Bryophytes are an important plant group with long-term dominance in alpine habitats. The alpine environment is however severe, and may restrict variation in bryophyte life history. This study examines the relationship between frequencies of bryophyte species and their life history traits between and within two alpine environments that differ in important environmental variables identified for bryophytes: 1) an oceanic region, with humid acidic soils (Setesdal) and 2) a sub-continental region, with more dry, productive, base-rich soils (Hol). A comparison between regions showed a higher frequency of base-demanding bryophytes in the sub-continental region. Sexual reproduction was more common among bryophytes in the oceanic region and these species also had higher indicator values for oceanic conditions and temperature as expected. Several life history traits were strongly correlated with bryophyte frequencies in the oceanic region—local species abundance increased in relation to shoot longevity, dioicism (mainly vegetative reproduction), and high humidity indicator values, but decreased for species with asexual propagules (gemmae). No traits were correlated with bryophyte frequencies in the sub-continental region. The importance of life history traits in the oceanic region indicates that severe environmental factors override bryophyte community heterogeneity only in the oceanic, acidic region. A possible explanation for higher environmental stress favoring tolerant long-lived species with vegetative reproduction could be higher grazing pressure, which is also reflected in significantly lower cryptogam coverage and correspondingly larger area of open soil in the oceanic region.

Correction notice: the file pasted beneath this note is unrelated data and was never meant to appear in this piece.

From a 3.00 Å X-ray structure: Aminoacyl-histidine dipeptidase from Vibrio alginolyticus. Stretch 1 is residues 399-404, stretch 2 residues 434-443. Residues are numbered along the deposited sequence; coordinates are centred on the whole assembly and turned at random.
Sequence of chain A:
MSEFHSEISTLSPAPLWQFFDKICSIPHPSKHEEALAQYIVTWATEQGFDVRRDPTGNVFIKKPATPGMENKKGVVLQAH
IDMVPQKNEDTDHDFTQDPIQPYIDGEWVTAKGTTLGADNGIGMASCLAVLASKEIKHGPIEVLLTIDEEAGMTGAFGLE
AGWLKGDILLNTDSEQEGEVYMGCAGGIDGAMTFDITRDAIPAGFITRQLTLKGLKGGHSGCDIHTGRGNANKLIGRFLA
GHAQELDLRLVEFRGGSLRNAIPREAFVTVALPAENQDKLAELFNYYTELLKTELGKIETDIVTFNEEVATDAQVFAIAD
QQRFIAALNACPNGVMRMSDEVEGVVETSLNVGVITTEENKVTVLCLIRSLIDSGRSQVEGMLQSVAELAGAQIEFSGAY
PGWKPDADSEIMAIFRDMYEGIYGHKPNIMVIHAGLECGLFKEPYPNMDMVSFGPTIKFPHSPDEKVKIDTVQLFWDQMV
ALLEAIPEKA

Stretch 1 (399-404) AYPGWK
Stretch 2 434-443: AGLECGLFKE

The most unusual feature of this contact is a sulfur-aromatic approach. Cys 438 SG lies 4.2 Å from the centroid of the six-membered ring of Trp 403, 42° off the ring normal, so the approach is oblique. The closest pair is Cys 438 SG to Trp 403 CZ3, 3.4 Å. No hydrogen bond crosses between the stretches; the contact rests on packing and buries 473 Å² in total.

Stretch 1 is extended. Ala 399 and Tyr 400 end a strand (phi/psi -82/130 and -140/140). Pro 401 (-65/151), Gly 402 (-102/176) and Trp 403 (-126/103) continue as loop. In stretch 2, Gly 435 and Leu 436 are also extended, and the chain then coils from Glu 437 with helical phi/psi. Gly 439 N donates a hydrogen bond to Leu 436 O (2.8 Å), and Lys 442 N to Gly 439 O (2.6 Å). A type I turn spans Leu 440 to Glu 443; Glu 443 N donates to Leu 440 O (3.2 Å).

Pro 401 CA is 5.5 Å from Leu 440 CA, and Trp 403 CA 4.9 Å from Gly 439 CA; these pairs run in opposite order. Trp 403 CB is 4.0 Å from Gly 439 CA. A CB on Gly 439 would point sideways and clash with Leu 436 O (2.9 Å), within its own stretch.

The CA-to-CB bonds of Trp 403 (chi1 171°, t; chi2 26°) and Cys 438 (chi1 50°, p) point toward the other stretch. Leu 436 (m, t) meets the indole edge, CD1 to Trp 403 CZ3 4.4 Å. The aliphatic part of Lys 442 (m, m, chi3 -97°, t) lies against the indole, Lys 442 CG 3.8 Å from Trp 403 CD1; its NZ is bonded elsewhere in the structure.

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Vol. 108 • No. 2